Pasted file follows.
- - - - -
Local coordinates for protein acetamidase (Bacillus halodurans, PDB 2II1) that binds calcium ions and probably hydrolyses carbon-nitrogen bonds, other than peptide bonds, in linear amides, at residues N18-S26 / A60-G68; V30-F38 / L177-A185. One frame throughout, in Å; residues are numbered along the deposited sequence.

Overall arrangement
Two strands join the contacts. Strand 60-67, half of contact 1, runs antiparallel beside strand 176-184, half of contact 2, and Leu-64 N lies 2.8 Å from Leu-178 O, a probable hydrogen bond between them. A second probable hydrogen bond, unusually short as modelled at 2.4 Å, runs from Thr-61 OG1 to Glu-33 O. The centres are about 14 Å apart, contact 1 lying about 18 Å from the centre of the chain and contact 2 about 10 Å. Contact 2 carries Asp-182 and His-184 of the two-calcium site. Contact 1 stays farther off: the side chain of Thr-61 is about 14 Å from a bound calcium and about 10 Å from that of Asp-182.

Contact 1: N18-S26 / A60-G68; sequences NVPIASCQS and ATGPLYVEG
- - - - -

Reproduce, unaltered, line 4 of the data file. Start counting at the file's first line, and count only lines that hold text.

Contact 1: N18-S26 / A60-G68; sequences NVPIASCQS and ATGPLYVEG